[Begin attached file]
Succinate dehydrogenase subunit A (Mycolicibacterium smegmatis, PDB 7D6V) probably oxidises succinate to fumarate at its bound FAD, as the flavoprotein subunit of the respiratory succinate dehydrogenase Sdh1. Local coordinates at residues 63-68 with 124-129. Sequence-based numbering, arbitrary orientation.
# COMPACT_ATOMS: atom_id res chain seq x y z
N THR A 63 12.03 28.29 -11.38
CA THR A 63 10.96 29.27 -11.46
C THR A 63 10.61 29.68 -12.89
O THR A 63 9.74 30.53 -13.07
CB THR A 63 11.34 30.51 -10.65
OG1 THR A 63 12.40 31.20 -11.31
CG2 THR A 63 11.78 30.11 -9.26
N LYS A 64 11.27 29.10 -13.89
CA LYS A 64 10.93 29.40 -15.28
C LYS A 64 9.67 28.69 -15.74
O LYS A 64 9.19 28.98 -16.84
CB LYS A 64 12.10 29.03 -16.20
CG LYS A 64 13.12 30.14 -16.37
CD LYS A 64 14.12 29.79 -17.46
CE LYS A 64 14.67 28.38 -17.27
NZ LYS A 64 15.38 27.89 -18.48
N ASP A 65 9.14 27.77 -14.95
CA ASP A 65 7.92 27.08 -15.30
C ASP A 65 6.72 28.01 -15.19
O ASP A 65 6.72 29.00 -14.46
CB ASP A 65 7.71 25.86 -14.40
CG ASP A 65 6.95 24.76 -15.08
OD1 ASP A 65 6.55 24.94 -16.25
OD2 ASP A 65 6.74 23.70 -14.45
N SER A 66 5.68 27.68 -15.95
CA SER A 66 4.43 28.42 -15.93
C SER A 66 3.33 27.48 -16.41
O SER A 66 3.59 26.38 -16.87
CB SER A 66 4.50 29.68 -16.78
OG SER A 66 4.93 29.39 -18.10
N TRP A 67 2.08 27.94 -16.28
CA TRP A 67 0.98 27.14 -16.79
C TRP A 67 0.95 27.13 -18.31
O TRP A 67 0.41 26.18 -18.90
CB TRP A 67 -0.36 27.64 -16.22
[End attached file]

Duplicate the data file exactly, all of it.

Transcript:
Succinate dehydrogenase subunit A (Mycolicibacterium smegmatis, PDB 7D6V) probably oxidises succinate to fumarate at its bound FAD, as the flavoprotein subunit of the respiratory succinate dehydrogenase Sdh1. Local coordinates at residues 63-68 with 124-129. Sequence-based numbering, arbitrary orientation.
# COMPACT_ATOMS: atom_id res chain seq x y z
N THR A 63 12.03 28.29 -11.38
CA THR A 63 10.96 29.27 -11.46
C THR A 63 10.61 29.68 -12.89
O THR A 63 9.74 30.53 -13.07
CB THR A 63 11.34 30.51 -10.65
OG1 THR A 63 12.40 31.20 -11.31
CG2 THR A 63 11.78 30.11 -9.26
N LYS A 64 11.27 29.10 -13.89
CA LYS A 64 10.93 29.40 -15.28
C LYS A 64 9.67 28.69 -15.74
O LYS A 64 9.19 28.98 -16.84
CB LYS A 64 12.10 29.03 -16.20
CG LYS A 64 13.12 30.14 -16.37
CD LYS A 64 14.12 29.79 -17.46
CE LYS A 64 14.67 28.38 -17.27
NZ LYS A 64 15.38 27.89 -18.48
N ASP A 65 9.14 27.77 -14.95
CA ASP A 65 7.92 27.08 -15.30
C ASP A 65 6.72 28.01 -15.19
O ASP A 65 6.72 29.00 -14.46
CB ASP A 65 7.71 25.86 -14.40
CG ASP A 65 6.95 24.76 -15.08
OD1 ASP A 65 6.55 24.94 -16.25
OD2 ASP A 65 6.74 23.70 -14.45
N SER A 66 5.68 27.68 -15.95
CA SER A 66 4.43 28.42 -15.93
C SER A 66 3.33 27.48 -16.41
O SER A 66 3.59 26.38 -16.87
CB SER A 66 4.50 29.68 -16.78
OG SER A 66 4.93 29.39 -18.10
N TRP A 67 2.08 27.94 -16.28
CA TRP A 67 0.98 27.14 -16.79
C TRP A 67 0.95 27.13 -18.31
O TRP A 67 0.41 26.18 -18.90
CB TRP A 67 -0.36 27.64 -16.22